|Happier Days: Brett, David, Carla & Natalie|
Carla Valentino knows all too well the toll pain can take on a person and their loved ones. The Land O’Lakes, Florida 45-year-old was an active small business owner, wife and mother when she slipped and broke her ankle triggering a progressive chronic nerve disorder that has robbed most of her mobility and left her dependent on others. She has had to surrender her “mom” duties carpooling her children to school and their activities, along with running her business. On the worst days keeps her bedridden, and on the best, writhing in pain, but able to maneuver with crutches and carpool her children to school using her left foot.
What prisons Carla is called “Reflex Sympathetic Dystrophy,” and it’s a chronic nerve disorder characterized by chronic severe burning pain, pathological changes in bone and skin, excessive sweating, tissue swelling and extreme sensitivity to touch. It’s considered the most painful form of chronic pain that exists.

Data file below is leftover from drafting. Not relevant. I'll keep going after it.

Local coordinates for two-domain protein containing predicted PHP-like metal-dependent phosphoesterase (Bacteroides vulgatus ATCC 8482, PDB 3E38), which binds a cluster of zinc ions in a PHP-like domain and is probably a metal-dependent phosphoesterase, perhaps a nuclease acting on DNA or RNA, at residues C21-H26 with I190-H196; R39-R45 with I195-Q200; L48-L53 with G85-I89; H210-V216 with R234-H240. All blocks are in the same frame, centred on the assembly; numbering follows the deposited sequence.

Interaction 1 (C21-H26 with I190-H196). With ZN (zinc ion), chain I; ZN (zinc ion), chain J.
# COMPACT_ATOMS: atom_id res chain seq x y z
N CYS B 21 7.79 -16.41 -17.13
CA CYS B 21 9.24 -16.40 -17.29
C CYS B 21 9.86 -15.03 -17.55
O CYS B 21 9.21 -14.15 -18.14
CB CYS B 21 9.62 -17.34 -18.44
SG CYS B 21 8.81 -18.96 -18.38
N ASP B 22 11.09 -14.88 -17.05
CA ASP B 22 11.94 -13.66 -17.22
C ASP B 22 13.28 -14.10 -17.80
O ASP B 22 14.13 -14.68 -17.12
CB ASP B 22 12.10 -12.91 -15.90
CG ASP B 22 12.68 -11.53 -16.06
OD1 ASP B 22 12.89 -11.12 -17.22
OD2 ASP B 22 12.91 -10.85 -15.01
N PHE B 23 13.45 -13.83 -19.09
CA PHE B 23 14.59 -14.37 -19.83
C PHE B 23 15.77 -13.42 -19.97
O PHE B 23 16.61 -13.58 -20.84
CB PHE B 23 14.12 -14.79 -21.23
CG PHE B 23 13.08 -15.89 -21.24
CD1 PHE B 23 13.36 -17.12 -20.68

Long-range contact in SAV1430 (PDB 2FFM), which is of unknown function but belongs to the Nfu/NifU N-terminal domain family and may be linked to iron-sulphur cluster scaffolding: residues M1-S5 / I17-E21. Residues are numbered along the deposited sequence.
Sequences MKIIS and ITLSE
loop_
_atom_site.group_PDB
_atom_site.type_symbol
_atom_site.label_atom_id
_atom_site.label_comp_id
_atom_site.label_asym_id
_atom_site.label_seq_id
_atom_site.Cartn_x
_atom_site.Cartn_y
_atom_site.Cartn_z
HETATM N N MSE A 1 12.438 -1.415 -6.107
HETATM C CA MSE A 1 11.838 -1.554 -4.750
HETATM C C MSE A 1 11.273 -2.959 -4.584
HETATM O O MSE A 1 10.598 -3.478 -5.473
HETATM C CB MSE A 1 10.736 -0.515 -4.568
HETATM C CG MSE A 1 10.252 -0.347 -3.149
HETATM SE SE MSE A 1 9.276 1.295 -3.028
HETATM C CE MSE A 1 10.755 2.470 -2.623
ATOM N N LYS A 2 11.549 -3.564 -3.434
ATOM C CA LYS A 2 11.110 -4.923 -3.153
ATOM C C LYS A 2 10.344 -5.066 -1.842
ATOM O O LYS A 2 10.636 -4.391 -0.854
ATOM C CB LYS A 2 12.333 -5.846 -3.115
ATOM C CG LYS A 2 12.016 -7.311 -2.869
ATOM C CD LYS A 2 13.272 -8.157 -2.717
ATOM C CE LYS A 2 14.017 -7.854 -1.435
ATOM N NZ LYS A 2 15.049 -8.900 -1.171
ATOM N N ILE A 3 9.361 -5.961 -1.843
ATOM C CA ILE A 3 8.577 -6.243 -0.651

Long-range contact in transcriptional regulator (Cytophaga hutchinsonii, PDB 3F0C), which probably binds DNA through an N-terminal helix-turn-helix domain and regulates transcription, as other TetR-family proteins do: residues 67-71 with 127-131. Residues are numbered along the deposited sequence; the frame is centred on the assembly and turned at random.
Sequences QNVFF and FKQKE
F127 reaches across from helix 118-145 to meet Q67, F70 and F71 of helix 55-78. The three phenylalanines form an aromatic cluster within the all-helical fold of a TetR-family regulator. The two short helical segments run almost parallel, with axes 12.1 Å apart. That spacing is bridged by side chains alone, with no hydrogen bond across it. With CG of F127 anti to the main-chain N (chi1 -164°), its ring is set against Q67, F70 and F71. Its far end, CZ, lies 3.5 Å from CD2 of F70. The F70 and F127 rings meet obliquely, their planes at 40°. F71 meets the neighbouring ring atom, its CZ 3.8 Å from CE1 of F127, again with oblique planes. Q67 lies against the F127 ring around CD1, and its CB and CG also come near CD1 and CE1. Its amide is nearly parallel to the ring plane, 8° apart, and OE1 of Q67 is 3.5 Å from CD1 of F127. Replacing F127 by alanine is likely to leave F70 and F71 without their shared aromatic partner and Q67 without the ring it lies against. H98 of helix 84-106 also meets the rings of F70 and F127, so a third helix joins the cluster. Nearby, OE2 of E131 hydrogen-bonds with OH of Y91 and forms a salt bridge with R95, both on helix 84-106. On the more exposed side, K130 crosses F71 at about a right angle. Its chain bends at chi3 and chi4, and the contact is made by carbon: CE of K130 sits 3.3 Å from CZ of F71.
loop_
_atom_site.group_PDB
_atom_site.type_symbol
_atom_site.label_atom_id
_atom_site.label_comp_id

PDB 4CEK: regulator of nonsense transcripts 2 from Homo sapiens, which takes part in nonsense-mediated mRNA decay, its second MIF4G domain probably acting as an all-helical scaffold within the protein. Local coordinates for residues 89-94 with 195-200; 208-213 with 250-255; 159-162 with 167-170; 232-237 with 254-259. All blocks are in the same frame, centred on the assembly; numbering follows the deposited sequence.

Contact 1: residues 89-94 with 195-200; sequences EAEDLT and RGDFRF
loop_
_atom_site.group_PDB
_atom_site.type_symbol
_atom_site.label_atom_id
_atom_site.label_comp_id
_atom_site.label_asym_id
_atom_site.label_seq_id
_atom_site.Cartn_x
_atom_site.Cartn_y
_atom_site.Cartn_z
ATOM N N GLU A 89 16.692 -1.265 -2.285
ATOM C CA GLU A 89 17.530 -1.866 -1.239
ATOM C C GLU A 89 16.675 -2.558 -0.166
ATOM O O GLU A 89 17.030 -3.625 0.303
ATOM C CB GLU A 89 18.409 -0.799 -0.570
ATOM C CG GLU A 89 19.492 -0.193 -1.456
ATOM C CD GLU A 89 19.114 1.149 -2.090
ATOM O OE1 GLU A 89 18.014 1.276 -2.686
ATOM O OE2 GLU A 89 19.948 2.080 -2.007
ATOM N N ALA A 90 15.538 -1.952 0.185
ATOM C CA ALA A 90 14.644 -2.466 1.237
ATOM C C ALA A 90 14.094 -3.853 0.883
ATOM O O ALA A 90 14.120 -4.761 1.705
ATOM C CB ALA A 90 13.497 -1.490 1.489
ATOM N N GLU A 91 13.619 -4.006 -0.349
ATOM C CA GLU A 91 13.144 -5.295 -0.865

She was just 40 when the accident and diagnosis happened. Her most brutal moment: “When my kids asked why I couldn’t play with them as actively as I used to,” she said.
Her husband, then her fiancé, immediately jumped into the role of round-the-clock caregiver, cooking, taking care of the children and driving Carla to doctor and PT appointments. Her 81-year-old mom also comes to Florida periodically to help with the kids when she’s had a surgical or outpatient treatment, and one of her best friends helps carpool her kids to and from school and their after school activities.
What’s most frustrating is the fiercely independent Carla hates to ask for help. It’s important for her trio of caregivers – husband, mom and best friend – to be in-sync with what needs to be done so they can quickly jump in. That ranges from what doctor appointments on tap for the day to the kid’s soccer schedules.